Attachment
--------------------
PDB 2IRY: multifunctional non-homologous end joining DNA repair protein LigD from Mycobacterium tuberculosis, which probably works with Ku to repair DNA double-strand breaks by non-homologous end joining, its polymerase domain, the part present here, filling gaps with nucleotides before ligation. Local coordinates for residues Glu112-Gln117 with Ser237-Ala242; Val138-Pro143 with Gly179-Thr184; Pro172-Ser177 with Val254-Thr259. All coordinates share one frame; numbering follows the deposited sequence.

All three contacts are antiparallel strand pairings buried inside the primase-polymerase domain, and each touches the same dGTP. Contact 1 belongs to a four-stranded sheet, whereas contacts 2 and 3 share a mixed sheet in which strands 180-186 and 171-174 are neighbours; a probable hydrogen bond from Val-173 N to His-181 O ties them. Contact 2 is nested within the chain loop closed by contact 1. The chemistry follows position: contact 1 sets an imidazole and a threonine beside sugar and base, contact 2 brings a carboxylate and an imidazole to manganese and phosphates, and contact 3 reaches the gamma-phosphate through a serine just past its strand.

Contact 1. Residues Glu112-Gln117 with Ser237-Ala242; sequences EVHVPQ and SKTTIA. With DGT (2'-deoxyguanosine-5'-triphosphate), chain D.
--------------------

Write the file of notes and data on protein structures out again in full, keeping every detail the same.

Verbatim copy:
PDB 2IRY: multifunctional non-homologous end joining DNA repair protein LigD from Mycobacterium tuberculosis, which probably works with Ku to repair DNA double-strand breaks by non-homologous end joining, its polymerase domain, the part present here, filling gaps with nucleotides before ligation. Local coordinates for residues Glu112-Gln117 with Ser237-Ala242; Val138-Pro143 with Gly179-Thr184; Pro172-Ser177 with Val254-Thr259. All coordinates share one frame; numbering follows the deposited sequence.

All three contacts are antiparallel strand pairings buried inside the primase-polymerase domain, and each touches the same dGTP. Contact 1 belongs to a four-stranded sheet, whereas contacts 2 and 3 share a mixed sheet in which strands 180-186 and 171-174 are neighbours; a probable hydrogen bond from Val-173 N to His-181 O ties them. Contact 2 is nested within the chain loop closed by contact 1. The chemistry follows position: contact 1 sets an imidazole and a threonine beside sugar and base, contact 2 brings a carboxylate and an imidazole to manganese and phosphates, and contact 3 reaches the gamma-phosphate through a serine just past its strand.

Contact 1. Residues Glu112-Gln117 with Ser237-Ala242; sequences EVHVPQ and SKTTIA. With DGT (2'-deoxyguanosine-5'-triphosphate), chain D.